The House my Father said he’d Burn to the Ground


in the days when my body was not big enough to penetrate doors    i believed in love.          believed sleep was a still place in a darkness of limits, that love was a song we were learning to sing       that songs were hymns and silence was closing. that when the door shut my father would not set my mother’s skin on fire       that behind those doors love lived with the kindness of dreams.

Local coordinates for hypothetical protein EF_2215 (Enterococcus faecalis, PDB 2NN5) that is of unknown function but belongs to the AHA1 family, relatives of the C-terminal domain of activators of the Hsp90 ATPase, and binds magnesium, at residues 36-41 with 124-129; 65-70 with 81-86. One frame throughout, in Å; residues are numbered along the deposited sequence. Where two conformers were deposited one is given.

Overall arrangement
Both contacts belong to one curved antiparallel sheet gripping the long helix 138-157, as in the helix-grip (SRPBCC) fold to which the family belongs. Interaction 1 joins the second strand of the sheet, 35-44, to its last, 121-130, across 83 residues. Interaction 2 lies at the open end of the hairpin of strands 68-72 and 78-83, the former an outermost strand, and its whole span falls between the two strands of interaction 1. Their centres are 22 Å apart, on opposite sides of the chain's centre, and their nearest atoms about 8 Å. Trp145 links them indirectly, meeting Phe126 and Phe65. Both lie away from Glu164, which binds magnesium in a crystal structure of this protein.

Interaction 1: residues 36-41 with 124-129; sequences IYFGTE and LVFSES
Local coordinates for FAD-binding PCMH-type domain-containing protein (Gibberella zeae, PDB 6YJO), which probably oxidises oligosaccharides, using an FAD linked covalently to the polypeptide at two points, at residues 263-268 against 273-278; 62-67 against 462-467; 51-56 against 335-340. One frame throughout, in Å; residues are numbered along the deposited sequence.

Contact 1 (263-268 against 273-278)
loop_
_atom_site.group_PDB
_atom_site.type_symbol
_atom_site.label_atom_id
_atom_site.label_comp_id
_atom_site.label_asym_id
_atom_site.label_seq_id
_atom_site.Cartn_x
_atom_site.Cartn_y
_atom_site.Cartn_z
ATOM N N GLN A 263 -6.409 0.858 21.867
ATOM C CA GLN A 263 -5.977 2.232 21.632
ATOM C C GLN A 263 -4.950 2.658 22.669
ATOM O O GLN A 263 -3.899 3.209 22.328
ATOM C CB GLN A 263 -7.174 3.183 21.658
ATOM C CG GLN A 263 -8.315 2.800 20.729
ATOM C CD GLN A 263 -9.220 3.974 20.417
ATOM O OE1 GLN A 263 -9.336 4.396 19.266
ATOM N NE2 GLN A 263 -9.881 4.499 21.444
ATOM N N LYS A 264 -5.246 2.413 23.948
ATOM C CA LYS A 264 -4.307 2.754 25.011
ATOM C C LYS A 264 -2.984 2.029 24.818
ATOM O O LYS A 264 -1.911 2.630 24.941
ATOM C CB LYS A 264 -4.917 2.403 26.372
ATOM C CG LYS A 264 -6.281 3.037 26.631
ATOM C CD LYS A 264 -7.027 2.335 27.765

but as those days strip like the velocity of broken wings, doors thin     skin pressed to the splinter. and love, the stillness of drowning, tightens into a fist on the brass handle’s swing. i could be nothing then       but listen. meanness was unknowable. my auricle a bay of milk pressed against a door on fire.

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